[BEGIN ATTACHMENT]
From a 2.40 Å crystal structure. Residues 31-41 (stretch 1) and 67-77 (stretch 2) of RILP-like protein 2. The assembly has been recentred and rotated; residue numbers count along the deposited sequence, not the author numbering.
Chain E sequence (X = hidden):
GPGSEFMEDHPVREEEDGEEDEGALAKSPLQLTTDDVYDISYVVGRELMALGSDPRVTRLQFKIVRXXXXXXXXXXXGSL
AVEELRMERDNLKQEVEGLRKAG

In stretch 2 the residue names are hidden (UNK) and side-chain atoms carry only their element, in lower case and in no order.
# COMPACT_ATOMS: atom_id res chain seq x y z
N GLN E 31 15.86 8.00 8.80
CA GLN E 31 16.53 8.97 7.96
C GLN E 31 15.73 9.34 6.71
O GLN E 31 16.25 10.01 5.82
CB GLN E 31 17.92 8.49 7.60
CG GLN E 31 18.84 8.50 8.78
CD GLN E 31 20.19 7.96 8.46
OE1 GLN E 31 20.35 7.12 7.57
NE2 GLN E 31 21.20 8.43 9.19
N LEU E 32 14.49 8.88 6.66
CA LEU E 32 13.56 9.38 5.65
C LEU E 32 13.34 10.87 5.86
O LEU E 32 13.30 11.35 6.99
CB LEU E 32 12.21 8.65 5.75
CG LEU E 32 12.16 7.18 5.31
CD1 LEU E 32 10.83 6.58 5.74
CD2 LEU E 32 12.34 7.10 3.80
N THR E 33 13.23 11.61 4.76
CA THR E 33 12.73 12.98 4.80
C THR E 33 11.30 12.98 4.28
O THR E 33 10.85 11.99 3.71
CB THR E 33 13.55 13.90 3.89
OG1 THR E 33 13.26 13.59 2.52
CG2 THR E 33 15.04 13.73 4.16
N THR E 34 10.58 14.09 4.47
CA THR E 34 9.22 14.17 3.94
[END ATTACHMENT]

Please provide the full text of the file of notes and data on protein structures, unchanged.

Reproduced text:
From a 2.40 Å crystal structure. Residues 31-41 (stretch 1) and 67-77 (stretch 2) of RILP-like protein 2. The assembly has been recentred and rotated; residue numbers count along the deposited sequence, not the author numbering.
Chain E sequence (X = hidden):
GPGSEFMEDHPVREEEDGEEDEGALAKSPLQLTTDDVYDISYVVGRELMALGSDPRVTRLQFKIVRXXXXXXXXXXXGSL
AVEELRMERDNLKQEVEGLRKAG

In stretch 2 the residue names are hidden (UNK) and side-chain atoms carry only their element, in lower case and in no order.
# COMPACT_ATOMS: atom_id res chain seq x y z
N GLN E 31 15.86 8.00 8.80
CA GLN E 31 16.53 8.97 7.96
C GLN E 31 15.73 9.34 6.71
O GLN E 31 16.25 10.01 5.82
CB GLN E 31 17.92 8.49 7.60
CG GLN E 31 18.84 8.50 8.78
CD GLN E 31 20.19 7.96 8.46
OE1 GLN E 31 20.35 7.12 7.57
NE2 GLN E 31 21.20 8.43 9.19
N LEU E 32 14.49 8.88 6.66
CA LEU E 32 13.56 9.38 5.65
C LEU E 32 13.34 10.87 5.86
O LEU E 32 13.30 11.35 6.99
CB LEU E 32 12.21 8.65 5.75
CG LEU E 32 12.16 7.18 5.31
CD1 LEU E 32 10.83 6.58 5.74
CD2 LEU E 32 12.34 7.10 3.80
N THR E 33 13.23 11.61 4.76
CA THR E 33 12.73 12.98 4.80
C THR E 33 11.30 12.98 4.28
O THR E 33 10.85 11.99 3.71
CB THR E 33 13.55 13.90 3.89
OG1 THR E 33 13.26 13.59 2.52
CG2 THR E 33 15.04 13.73 4.16
N THR E 34 10.58 14.09 4.47
CA THR E 34 9.22 14.17 3.94